Hmmm. I’m reluctant to shell out more money for DNA testing. Fortunately, there are smart people with a passion for DNA and genealogy who will answer our questions at no cost.  Genetic genealogist Roberta J. Estes has a great website on DNA. Check it out. It is especially helpful if you’re curious about Native American ancestry.  The DNAAdoption Group on Yahoo is also helpful and extremely active.

DNA is time-consuming. Don’t take a DNA test thinking it’ll provide answers to all the burning questions you have about family. I’ve spent countless hours comparing matches in the chromosome browser, attempting to determine who’s related to who on which side of my family. Oh and did I mention the hours I’ve spent writing emails to matches?

me looking at DNA matches
How am I related to these people?

Ÿ• DNA cannot replace old-fashioned detective work. As an adoptee searching for blood relatives, my most significant discovery to date has been finding my half-sister, Sissy. DNA had nothing to do with that discovery. My wonderful search angel, Marilyn Waugh, pointed me in the direction of my mother’s family. Working with online records and old newspaper stories, my husband, Tom, found Sissy’s stepmother’s name. I gave her a call and she put me in touch with my sister.

DNA is social. I’ve had many pleasant and interesting conversations online with my new DNA cousins. Many are genealogists with a passion for family history. Some are adoptees on a mission to fill in the blanks in their life stories. Whatever their goals are, I can tell they’re good people. I can picture myself having dinner or coffee with some of these folks. That’s how friendly the connections feel.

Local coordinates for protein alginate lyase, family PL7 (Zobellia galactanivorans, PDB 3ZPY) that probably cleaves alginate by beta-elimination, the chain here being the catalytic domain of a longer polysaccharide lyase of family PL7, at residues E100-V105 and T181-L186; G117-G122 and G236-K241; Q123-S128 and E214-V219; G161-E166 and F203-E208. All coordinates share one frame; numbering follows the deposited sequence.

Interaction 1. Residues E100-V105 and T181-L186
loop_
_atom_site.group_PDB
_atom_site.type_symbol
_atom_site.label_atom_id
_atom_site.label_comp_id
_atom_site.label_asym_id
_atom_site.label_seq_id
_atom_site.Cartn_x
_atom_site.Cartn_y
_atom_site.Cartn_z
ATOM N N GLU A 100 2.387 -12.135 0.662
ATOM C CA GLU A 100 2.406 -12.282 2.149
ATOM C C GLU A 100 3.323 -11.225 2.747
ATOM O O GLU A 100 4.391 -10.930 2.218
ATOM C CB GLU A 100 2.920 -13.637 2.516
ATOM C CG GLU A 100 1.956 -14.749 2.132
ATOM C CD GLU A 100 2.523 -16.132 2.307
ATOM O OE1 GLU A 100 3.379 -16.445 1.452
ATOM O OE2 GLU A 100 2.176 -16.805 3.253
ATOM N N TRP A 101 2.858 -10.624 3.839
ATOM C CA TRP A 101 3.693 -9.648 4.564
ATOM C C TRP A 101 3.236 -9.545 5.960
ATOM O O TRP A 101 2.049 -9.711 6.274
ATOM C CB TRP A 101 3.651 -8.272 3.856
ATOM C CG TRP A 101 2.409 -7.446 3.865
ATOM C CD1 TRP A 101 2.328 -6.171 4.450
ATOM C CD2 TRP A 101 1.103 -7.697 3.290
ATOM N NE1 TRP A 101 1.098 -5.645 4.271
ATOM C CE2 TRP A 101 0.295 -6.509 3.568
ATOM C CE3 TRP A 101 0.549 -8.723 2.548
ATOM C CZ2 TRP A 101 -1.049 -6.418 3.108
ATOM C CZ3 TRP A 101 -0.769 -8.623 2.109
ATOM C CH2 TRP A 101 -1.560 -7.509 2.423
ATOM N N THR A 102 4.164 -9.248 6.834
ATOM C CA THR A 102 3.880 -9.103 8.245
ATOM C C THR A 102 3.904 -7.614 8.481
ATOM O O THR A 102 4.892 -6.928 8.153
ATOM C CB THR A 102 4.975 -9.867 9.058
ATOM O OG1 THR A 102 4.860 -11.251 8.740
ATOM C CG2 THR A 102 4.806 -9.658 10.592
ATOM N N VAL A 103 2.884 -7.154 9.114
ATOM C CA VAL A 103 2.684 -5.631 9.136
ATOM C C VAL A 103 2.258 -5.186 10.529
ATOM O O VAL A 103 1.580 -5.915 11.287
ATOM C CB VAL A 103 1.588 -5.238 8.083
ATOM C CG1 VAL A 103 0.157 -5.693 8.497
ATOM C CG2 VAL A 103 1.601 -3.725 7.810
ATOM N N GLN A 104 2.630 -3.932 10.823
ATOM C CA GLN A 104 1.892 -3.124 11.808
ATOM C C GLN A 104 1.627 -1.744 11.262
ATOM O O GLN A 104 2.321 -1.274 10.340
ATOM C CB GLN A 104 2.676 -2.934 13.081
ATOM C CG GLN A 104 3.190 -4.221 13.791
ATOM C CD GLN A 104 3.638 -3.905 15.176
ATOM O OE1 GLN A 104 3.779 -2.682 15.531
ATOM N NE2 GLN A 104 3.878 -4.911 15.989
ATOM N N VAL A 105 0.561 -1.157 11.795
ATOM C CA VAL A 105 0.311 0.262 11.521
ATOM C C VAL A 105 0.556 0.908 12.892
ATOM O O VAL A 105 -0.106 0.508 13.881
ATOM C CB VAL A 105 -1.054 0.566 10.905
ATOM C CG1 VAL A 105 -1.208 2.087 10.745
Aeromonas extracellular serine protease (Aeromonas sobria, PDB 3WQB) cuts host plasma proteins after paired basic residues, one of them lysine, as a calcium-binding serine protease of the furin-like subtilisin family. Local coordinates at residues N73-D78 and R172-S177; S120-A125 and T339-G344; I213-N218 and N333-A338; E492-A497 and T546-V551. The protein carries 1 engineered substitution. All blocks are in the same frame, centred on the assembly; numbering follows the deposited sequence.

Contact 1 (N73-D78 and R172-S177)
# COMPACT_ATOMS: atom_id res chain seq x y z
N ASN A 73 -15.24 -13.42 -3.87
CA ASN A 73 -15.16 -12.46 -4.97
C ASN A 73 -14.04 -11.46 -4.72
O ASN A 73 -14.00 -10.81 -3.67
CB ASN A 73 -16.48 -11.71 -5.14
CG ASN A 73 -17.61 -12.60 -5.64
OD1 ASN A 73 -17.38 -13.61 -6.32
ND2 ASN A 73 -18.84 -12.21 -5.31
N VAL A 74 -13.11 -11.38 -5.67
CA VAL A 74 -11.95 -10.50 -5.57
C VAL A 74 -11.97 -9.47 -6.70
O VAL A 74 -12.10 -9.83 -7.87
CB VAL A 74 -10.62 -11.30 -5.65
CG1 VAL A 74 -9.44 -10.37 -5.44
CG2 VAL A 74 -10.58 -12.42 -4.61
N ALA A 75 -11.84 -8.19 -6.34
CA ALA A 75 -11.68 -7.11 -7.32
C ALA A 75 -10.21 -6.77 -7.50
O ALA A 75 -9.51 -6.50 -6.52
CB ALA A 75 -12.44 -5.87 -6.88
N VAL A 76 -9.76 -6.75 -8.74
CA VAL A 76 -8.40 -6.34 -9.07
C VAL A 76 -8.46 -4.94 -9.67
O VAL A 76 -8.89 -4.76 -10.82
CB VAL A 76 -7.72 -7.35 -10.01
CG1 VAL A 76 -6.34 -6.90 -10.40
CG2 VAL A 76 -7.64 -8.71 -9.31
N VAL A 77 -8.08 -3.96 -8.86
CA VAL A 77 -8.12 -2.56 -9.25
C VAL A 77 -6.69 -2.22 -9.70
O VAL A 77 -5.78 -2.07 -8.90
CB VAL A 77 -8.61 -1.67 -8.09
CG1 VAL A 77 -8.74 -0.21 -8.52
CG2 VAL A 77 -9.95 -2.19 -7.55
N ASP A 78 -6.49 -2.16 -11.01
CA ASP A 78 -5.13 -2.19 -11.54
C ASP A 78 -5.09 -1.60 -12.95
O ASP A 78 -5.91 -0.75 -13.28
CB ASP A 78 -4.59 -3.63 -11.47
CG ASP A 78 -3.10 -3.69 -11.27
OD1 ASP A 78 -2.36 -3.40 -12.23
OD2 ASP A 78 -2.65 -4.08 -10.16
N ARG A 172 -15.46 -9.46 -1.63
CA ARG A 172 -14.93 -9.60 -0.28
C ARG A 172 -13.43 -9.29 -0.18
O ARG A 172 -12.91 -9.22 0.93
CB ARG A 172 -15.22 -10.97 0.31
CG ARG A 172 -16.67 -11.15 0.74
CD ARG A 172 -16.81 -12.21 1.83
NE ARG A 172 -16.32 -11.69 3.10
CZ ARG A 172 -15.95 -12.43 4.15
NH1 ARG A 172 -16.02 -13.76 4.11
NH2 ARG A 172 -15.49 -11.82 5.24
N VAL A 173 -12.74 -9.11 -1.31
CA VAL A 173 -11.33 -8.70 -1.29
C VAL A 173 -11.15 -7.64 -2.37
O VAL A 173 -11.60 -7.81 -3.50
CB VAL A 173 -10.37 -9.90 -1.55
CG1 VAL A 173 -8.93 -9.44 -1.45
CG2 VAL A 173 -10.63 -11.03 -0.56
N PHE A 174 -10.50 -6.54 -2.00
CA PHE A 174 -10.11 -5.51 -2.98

Ÿ• DNA is tantalizing. The DNA game never gets old. Every week or so, new cousins are added to my ever-growing list of matches.

Are you sitting down? Here’s an amazing story. Just the other day, I heard about a woman whose birth mother turned up as a DNA match. How thrilling that must have been for her. She and her mother have talked on the phone. Maybe a face-to-face reunion is on the horizon.

Hearing that story sends chills down my spine and inspires me to stick with this project no matter how long it takes.

New Cousins

I took a DNA test to find blood relatives who might know my biological father’s identity.

me and my DNA
Me and my DNA

I am an adoptee on a mission. I’ve written about the mystery man before, the father who really wasn’t a father to me. I don’t need (or want) to meet bio dad. In fact, the thought of meeting him actually scares me. But I would like some answers. What’s his name, what did he do for a living, does he have a family, do I have other brothers and sisters? How did he meet Lillian, my birth mother? I wonder if he and I look anything alike. Photos along withfacts would be great.

I’ve talked to a handful of people who were close to Lillian, hoping they would know who my father was but nobody knows (or they’re not saying). Finding my bio dad is like locating an available New York taxi in a downpour. Still, I am giving it my best shot.

Well, I got my DNA test results and I am a little disappointed. None of the more than 600 matches are close relatives. There are no siblings or half siblings. I have cousins, hundreds of cousins, but they’re not exactly kissing cousins if you know what I mean. There’s not a single first cousin on my list of matches. The closest relatives are second cousins and many are even more distant on the family tree.

I knew a DNA test was a long shot. Taking the test was quick and painless.  Interpreting the results is time consuming and hard.

Using Family Tree DNA’s chromosome browser feature,  I try to separate the cousins on my maternal side from those on my father’s side. I have emailed a few of my DNA matches to introduce myself and delicately inquire about the nature of our relationship. I don’t use the “A” word (adopted) unless I know I’m talking to another adoptee. As my fellow adoptees know, that word makes some people nervous.

Three of my cousins got back to me and wouldn’t you know? They’re all from Lillian’s side of the family. Two are genealogy buffs. Shannon and I have exchanged several friendly emails. She’s shared many interesting stories about how our Irish ancestors scraped by and filled me in on the diseases that run in our family. That’s  valuable information. I like Shannon and hope we meet in person some day.